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AMM and their CDs have an almost comfortable familiarity. The trio's personnel has remained fundamentally the same since the early '80s when pianist John Tilbury joined the remaining founders, drummer Eddie Prévost and guitarist Keith Rowe. Every two or three years they release a CD, usually a single uninterrupted improvisation, about an hour in length, taped in performance. The only way in which these two CDs tamper with that practice is that they were both released in 2001. 'Tunes Without Measure' 'was recorded at Glasgow's free radiCCAls festival in May 2000 ; 'Fine' a year later at France's Musique Action festival. It takes its name from the dancer Fine Kwiatkowski, a silent partner in the performance.
'Tunes Without Measure' is a slowly unfolding dreamscape in which the group attenuates both time and space. In this specific performance, Tilbury and Rowe represent very different sonic vocabularies. Tilbury delights in the acoustic resonance of a good piano, in the clearly articulated tone or cluster. His sounds hang in the air in a way that seems traditionally beautiful. Rowe's fundamental sounds are abrasive metallic ratchetings, humming feedback, treble-loaded pings and bowed guitar that might be attached to nerve ends. And always the presence of his transistor radio, ready to intrude momentarily the outside world in its worst light â€” "Sushi isn't just for fish!" is this day's clearest message. But together AMM create a sonic space so large here, so fundamentally clear, that there's room for the two approaches to co-exist, as if Rowe and Tilbury sometimes played at opposite ends of the universe. That expansive space is a genuinely collective creation, one that seems to draw on the audience's attention for some of its capacity. It's absurd to point out highlights in work at once as diverse and unified as this, but the combination of sonically distinct, sustained tones from the three musicians in "Tune Two" and Tilbury's lullaby-like playing in the closing "Tune Six" are especially beautiful.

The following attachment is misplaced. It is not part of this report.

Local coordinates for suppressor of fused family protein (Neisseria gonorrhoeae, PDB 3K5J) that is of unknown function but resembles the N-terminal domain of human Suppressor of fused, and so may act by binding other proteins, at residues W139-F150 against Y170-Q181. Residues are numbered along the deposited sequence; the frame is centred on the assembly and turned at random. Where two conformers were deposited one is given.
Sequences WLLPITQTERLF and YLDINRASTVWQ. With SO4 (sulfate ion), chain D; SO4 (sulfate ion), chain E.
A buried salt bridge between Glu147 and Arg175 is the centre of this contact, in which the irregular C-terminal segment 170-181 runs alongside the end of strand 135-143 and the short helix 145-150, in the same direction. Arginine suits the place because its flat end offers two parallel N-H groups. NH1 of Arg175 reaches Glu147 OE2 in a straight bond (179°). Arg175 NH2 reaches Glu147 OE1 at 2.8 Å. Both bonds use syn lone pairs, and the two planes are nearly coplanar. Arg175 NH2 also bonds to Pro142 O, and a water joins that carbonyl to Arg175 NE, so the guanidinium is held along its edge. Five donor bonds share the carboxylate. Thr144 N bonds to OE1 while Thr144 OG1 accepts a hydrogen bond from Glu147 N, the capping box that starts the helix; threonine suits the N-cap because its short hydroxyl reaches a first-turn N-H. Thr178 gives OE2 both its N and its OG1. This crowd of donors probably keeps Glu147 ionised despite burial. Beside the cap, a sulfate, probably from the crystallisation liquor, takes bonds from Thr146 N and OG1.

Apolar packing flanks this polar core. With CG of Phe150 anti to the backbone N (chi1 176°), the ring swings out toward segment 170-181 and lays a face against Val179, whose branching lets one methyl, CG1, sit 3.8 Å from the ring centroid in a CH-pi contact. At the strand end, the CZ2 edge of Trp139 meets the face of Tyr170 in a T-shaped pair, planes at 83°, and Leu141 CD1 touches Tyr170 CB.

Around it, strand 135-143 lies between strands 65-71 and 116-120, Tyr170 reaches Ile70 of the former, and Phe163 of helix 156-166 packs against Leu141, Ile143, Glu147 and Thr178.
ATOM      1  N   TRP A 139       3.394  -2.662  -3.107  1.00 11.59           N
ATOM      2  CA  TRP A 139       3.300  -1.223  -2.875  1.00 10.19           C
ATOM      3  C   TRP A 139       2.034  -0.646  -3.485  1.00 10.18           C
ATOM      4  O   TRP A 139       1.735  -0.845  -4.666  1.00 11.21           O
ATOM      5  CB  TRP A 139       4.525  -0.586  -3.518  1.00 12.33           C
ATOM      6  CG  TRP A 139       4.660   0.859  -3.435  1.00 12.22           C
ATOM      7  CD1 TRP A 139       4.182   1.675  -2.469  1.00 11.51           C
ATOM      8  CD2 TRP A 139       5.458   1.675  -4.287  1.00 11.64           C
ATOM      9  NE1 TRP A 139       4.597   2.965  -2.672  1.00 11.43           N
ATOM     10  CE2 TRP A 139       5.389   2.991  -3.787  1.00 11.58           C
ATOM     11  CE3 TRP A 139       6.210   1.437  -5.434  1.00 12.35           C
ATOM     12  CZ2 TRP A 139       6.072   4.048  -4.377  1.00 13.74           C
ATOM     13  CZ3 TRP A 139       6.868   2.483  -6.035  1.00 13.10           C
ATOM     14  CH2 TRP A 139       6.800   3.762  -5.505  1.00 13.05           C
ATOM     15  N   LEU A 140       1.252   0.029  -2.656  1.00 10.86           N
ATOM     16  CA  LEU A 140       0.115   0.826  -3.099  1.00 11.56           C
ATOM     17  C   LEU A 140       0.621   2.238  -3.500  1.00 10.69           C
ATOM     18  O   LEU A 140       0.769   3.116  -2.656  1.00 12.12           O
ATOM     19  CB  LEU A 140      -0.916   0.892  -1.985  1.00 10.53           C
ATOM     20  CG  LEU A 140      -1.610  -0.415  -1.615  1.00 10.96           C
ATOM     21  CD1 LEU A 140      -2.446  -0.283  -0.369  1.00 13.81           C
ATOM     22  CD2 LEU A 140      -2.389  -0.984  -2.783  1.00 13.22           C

While 'Fine's' opening percussion might suggest that the same ritual is about to be enacted, its first "segment" describes an utterly different world â€” mechanical, harsh, a world that Tilbury's piano enters warily at first before his metallic string-sweeps arise to complement the maze of feedback electronics and percussion. This world of difference between the two pieces demonstrates how far the AMM improvisation is from conventional ceremony. If it is, in a sense, a ritual of reintegration â€” of self, community, the senses â€” then it appears to work only the same way once. That is, it is a process that demands originality, a unique responsiveness to the day's possibilities. It's testimony to AMM's creativity that not only do these performances sound (and ultimately feel) utterly unalike, but either performance sounds different with each new hearing.
Coda July/August 2002